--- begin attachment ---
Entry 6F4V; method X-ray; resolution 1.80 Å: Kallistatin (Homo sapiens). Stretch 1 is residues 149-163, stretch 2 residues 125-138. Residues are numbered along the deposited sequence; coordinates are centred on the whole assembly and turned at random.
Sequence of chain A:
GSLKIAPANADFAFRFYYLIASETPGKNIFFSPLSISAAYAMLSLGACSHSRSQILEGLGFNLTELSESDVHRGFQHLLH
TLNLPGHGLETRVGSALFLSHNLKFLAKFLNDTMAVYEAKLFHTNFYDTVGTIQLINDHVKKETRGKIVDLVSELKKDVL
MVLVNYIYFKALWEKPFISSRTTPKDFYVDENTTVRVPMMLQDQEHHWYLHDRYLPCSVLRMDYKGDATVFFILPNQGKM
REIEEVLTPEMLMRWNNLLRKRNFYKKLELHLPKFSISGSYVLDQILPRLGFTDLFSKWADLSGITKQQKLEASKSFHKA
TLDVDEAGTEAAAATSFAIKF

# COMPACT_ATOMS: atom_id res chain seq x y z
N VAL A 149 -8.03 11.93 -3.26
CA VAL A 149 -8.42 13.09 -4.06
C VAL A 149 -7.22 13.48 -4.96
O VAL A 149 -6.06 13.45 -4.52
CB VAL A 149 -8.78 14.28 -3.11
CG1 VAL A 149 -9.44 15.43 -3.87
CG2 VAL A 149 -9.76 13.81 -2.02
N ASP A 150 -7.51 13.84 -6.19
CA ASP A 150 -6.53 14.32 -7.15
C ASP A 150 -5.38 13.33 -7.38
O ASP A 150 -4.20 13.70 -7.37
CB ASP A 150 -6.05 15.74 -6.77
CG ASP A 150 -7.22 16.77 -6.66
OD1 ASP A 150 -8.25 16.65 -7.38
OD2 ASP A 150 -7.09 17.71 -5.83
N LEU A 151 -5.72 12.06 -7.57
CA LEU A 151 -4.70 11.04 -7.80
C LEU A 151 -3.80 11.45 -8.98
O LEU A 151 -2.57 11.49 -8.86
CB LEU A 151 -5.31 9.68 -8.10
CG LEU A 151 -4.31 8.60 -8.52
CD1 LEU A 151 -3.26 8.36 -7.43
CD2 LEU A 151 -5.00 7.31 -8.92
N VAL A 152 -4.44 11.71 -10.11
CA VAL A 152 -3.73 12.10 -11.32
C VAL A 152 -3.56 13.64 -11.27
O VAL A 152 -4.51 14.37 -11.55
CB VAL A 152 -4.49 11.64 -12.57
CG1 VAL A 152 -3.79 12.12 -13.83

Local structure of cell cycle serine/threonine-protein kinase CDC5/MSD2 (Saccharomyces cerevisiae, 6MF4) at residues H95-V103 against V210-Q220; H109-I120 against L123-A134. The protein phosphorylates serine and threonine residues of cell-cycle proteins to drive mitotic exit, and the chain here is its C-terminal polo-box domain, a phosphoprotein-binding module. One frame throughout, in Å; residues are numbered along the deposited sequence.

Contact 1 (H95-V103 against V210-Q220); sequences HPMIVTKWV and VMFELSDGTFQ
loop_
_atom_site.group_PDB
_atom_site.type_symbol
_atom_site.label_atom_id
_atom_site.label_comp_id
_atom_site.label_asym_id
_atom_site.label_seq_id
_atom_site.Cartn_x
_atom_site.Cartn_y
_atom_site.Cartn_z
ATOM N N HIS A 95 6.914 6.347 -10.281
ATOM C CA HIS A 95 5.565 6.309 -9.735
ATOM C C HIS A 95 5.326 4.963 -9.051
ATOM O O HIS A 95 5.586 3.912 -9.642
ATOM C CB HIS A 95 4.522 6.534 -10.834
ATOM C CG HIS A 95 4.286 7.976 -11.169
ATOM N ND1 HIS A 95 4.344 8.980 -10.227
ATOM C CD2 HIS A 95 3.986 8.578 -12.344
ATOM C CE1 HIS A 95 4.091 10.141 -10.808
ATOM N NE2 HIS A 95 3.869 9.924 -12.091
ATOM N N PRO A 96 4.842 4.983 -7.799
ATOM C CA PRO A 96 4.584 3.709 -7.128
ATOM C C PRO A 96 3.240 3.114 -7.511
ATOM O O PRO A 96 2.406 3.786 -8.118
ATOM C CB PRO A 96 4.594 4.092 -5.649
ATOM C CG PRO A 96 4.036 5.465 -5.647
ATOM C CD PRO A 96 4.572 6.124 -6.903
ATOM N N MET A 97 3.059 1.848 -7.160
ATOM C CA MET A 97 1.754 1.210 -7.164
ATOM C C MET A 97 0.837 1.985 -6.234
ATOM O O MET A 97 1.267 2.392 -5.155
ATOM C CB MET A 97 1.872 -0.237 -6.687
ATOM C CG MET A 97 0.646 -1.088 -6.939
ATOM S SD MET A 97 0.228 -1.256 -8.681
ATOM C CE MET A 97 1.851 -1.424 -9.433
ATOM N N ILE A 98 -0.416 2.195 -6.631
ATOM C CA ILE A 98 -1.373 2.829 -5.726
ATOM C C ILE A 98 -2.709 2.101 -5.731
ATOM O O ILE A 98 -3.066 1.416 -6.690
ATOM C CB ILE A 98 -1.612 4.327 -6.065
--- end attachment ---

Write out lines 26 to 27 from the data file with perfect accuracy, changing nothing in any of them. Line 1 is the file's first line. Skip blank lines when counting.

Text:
C LEU A 151 -3.80 11.45 -8.98
O LEU A 151 -2.57 11.49 -8.86